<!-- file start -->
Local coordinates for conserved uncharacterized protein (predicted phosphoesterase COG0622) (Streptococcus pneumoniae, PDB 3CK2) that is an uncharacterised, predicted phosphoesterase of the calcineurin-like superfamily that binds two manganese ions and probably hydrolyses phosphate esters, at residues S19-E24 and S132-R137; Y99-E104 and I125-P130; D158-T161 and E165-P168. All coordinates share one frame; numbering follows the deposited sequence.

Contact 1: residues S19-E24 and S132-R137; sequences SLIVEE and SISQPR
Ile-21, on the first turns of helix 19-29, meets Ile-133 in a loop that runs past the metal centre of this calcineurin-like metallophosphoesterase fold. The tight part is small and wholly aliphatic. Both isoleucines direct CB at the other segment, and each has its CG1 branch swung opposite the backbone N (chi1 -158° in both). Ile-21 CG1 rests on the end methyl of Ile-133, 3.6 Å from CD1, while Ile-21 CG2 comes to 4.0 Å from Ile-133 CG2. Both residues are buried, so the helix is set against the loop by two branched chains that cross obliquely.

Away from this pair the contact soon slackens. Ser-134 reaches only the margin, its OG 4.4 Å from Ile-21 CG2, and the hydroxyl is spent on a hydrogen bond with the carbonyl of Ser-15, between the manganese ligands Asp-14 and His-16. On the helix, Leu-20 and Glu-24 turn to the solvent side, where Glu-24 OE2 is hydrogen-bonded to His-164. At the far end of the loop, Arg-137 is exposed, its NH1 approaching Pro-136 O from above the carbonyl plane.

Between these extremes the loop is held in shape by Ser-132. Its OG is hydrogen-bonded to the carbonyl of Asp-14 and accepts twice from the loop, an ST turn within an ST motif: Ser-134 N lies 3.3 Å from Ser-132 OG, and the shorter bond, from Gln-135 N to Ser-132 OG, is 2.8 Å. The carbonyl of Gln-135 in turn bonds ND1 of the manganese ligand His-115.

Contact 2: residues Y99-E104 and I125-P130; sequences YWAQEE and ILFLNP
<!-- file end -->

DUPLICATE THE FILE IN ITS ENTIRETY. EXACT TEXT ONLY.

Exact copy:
Local coordinates for conserved uncharacterized protein (predicted phosphoesterase COG0622) (Streptococcus pneumoniae, PDB 3CK2) that is an uncharacterised, predicted phosphoesterase of the calcineurin-like superfamily that binds two manganese ions and probably hydrolyses phosphate esters, at residues S19-E24 and S132-R137; Y99-E104 and I125-P130; D158-T161 and E165-P168. All coordinates share one frame; numbering follows the deposited sequence.

Contact 1: residues S19-E24 and S132-R137; sequences SLIVEE and SISQPR
Ile-21, on the first turns of helix 19-29, meets Ile-133 in a loop that runs past the metal centre of this calcineurin-like metallophosphoesterase fold. The tight part is small and wholly aliphatic. Both isoleucines direct CB at the other segment, and each has its CG1 branch swung opposite the backbone N (chi1 -158° in both). Ile-21 CG1 rests on the end methyl of Ile-133, 3.6 Å from CD1, while Ile-21 CG2 comes to 4.0 Å from Ile-133 CG2. Both residues are buried, so the helix is set against the loop by two branched chains that cross obliquely.

Away from this pair the contact soon slackens. Ser-134 reaches only the margin, its OG 4.4 Å from Ile-21 CG2, and the hydroxyl is spent on a hydrogen bond with the carbonyl of Ser-15, between the manganese ligands Asp-14 and His-16. On the helix, Leu-20 and Glu-24 turn to the solvent side, where Glu-24 OE2 is hydrogen-bonded to His-164. At the far end of the loop, Arg-137 is exposed, its NH1 approaching Pro-136 O from above the carbonyl plane.

Between these extremes the loop is held in shape by Ser-132. Its OG is hydrogen-bonded to the carbonyl of Asp-14 and accepts twice from the loop, an ST turn within an ST motif: Ser-134 N lies 3.3 Å from Ser-132 OG, and the shorter bond, from Gln-135 N to Ser-132 OG, is 2.8 Å. The carbonyl of Gln-135 in turn bonds ND1 of the manganese ligand His-115.

Contact 2: residues Y99-E104 and I125-P130; sequences YWAQEE and ILFLNP